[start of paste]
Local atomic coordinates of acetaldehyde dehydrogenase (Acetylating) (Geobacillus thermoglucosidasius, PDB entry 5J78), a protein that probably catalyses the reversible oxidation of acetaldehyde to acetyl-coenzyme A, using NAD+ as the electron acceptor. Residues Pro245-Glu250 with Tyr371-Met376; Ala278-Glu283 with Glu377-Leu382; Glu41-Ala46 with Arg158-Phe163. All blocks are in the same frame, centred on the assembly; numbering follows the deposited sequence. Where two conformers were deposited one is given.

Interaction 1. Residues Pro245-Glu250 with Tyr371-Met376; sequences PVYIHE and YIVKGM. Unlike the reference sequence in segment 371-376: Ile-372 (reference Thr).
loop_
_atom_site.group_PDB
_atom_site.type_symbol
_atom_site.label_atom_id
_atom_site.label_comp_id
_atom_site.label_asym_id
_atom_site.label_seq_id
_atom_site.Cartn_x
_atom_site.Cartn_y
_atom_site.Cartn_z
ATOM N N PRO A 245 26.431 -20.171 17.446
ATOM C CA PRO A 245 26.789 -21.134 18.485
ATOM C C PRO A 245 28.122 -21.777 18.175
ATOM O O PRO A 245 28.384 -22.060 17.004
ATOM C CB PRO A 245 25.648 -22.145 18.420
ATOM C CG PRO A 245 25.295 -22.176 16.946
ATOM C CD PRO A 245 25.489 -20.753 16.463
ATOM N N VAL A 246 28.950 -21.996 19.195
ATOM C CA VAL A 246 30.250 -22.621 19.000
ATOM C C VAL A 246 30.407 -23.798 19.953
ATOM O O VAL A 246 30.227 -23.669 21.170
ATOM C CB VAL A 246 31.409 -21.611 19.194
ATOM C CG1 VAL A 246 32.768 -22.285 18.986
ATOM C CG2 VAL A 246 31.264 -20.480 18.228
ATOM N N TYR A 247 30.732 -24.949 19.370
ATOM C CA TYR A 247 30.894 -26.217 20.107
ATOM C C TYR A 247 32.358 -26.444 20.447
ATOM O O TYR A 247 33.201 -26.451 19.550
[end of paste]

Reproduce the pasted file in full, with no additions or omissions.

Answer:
Local atomic coordinates of acetaldehyde dehydrogenase (Acetylating) (Geobacillus thermoglucosidasius, PDB entry 5J78), a protein that probably catalyses the reversible oxidation of acetaldehyde to acetyl-coenzyme A, using NAD+ as the electron acceptor. Residues Pro245-Glu250 with Tyr371-Met376; Ala278-Glu283 with Glu377-Leu382; Glu41-Ala46 with Arg158-Phe163. All blocks are in the same frame, centred on the assembly; numbering follows the deposited sequence. Where two conformers were deposited one is given.

Interaction 1. Residues Pro245-Glu250 with Tyr371-Met376; sequences PVYIHE and YIVKGM. Unlike the reference sequence in segment 371-376: Ile-372 (reference Thr).
loop_
_atom_site.group_PDB
_atom_site.type_symbol
_atom_site.label_atom_id
_atom_site.label_comp_id
_atom_site.label_asym_id
_atom_site.label_seq_id
_atom_site.Cartn_x
_atom_site.Cartn_y
_atom_site.Cartn_z
ATOM N N PRO A 245 26.431 -20.171 17.446
ATOM C CA PRO A 245 26.789 -21.134 18.485
ATOM C C PRO A 245 28.122 -21.777 18.175
ATOM O O PRO A 245 28.384 -22.060 17.004
ATOM C CB PRO A 245 25.648 -22.145 18.420
ATOM C CG PRO A 245 25.295 -22.176 16.946
ATOM C CD PRO A 245 25.489 -20.753 16.463
ATOM N N VAL A 246 28.950 -21.996 19.195
ATOM C CA VAL A 246 30.250 -22.621 19.000
ATOM C C VAL A 246 30.407 -23.798 19.953
ATOM O O VAL A 246 30.227 -23.669 21.170
ATOM C CB VAL A 246 31.409 -21.611 19.194
ATOM C CG1 VAL A 246 32.768 -22.285 18.986
ATOM C CG2 VAL A 246 31.264 -20.480 18.228
ATOM N N TYR A 247 30.732 -24.949 19.370
ATOM C CA TYR A 247 30.894 -26.217 20.107
ATOM C C TYR A 247 32.358 -26.444 20.447
ATOM O O TYR A 247 33.201 -26.451 19.550